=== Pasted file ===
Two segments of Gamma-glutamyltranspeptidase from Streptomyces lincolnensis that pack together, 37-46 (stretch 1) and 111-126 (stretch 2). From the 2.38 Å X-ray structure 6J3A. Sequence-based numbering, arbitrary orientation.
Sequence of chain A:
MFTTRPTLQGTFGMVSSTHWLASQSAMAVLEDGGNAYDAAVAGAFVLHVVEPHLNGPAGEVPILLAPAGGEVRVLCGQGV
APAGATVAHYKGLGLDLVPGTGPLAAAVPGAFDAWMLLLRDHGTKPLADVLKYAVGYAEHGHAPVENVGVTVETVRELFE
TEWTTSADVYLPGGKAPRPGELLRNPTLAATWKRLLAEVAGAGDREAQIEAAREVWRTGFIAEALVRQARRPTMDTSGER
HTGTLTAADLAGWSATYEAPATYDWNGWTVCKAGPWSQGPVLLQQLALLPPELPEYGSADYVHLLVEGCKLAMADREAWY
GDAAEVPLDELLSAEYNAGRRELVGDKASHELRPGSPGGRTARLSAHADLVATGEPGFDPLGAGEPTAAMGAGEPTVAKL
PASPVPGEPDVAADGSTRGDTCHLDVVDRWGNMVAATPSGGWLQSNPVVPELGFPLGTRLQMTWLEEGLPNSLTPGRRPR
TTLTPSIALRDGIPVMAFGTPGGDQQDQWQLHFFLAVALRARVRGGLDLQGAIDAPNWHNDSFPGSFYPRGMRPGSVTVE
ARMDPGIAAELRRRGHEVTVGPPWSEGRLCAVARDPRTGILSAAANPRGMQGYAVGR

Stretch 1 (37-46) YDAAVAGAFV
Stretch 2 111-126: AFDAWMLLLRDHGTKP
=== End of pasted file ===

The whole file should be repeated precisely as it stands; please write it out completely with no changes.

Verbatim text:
Two segments of Gamma-glutamyltranspeptidase from Streptomyces lincolnensis that pack together, 37-46 (stretch 1) and 111-126 (stretch 2). From the 2.38 Å X-ray structure 6J3A. Sequence-based numbering, arbitrary orientation.
Sequence of chain A:
MFTTRPTLQGTFGMVSSTHWLASQSAMAVLEDGGNAYDAAVAGAFVLHVVEPHLNGPAGEVPILLAPAGGEVRVLCGQGV
APAGATVAHYKGLGLDLVPGTGPLAAAVPGAFDAWMLLLRDHGTKPLADVLKYAVGYAEHGHAPVENVGVTVETVRELFE
TEWTTSADVYLPGGKAPRPGELLRNPTLAATWKRLLAEVAGAGDREAQIEAAREVWRTGFIAEALVRQARRPTMDTSGER
HTGTLTAADLAGWSATYEAPATYDWNGWTVCKAGPWSQGPVLLQQLALLPPELPEYGSADYVHLLVEGCKLAMADREAWY
GDAAEVPLDELLSAEYNAGRRELVGDKASHELRPGSPGGRTARLSAHADLVATGEPGFDPLGAGEPTAAMGAGEPTVAKL
PASPVPGEPDVAADGSTRGDTCHLDVVDRWGNMVAATPSGGWLQSNPVVPELGFPLGTRLQMTWLEEGLPNSLTPGRRPR
TTLTPSIALRDGIPVMAFGTPGGDQQDQWQLHFFLAVALRARVRGGLDLQGAIDAPNWHNDSFPGSFYPRGMRPGSVTVE
ARMDPGIAAELRRRGHEVTVGPPWSEGRLCAVARDPRTGILSAAANPRGMQGYAVGR

Stretch 1 (37-46) YDAAVAGAFV
Stretch 2 111-126: AFDAWMLLLRDHGTKP